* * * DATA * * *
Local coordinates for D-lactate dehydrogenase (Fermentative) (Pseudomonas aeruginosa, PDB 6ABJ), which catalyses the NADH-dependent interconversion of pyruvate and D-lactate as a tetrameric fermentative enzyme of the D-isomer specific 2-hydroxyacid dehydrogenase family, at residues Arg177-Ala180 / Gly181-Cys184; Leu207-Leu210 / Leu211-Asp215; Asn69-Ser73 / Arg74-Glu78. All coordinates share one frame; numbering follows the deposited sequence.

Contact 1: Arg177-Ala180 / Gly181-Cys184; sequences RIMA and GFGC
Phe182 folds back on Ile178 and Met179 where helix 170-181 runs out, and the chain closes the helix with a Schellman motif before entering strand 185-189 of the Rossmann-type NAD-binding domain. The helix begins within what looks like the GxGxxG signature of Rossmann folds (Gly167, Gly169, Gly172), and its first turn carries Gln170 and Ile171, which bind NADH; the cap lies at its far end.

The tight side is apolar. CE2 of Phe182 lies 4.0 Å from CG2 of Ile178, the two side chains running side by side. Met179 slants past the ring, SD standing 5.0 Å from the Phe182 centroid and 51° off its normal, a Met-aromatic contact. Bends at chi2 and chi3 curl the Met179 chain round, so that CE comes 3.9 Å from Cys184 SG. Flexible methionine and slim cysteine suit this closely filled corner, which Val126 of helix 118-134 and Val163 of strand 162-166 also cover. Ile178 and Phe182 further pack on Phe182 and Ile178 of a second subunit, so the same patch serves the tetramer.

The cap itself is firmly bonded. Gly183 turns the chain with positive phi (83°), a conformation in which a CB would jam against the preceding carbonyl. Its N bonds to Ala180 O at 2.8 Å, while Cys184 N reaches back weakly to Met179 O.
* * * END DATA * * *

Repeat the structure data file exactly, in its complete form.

Local coordinates for D-lactate dehydrogenase (Fermentative) (Pseudomonas aeruginosa, PDB 6ABJ), which catalyses the NADH-dependent interconversion of pyruvate and D-lactate as a tetrameric fermentative enzyme of the D-isomer specific 2-hydroxyacid dehydrogenase family, at residues Arg177-Ala180 / Gly181-Cys184; Leu207-Leu210 / Leu211-Asp215; Asn69-Ser73 / Arg74-Glu78. All coordinates share one frame; numbering follows the deposited sequence.

Contact 1: Arg177-Ala180 / Gly181-Cys184; sequences RIMA and GFGC
Phe182 folds back on Ile178 and Met179 where helix 170-181 runs out, and the chain closes the helix with a Schellman motif before entering strand 185-189 of the Rossmann-type NAD-binding domain. The helix begins within what looks like the GxGxxG signature of Rossmann folds (Gly167, Gly169, Gly172), and its first turn carries Gln170 and Ile171, which bind NADH; the cap lies at its far end.

The tight side is apolar. CE2 of Phe182 lies 4.0 Å from CG2 of Ile178, the two side chains running side by side. Met179 slants past the ring, SD standing 5.0 Å from the Phe182 centroid and 51° off its normal, a Met-aromatic contact. Bends at chi2 and chi3 curl the Met179 chain round, so that CE comes 3.9 Å from Cys184 SG. Flexible methionine and slim cysteine suit this closely filled corner, which Val126 of helix 118-134 and Val163 of strand 162-166 also cover. Ile178 and Phe182 further pack on Phe182 and Ile178 of a second subunit, so the same patch serves the tetramer.

The cap itself is firmly bonded. Gly183 turns the chain with positive phi (83°), a conformation in which a CB would jam against the preceding carbonyl. Its N bonds to Ala180 O at 2.8 Å, while Cys184 N reaches back weakly to Met179 O.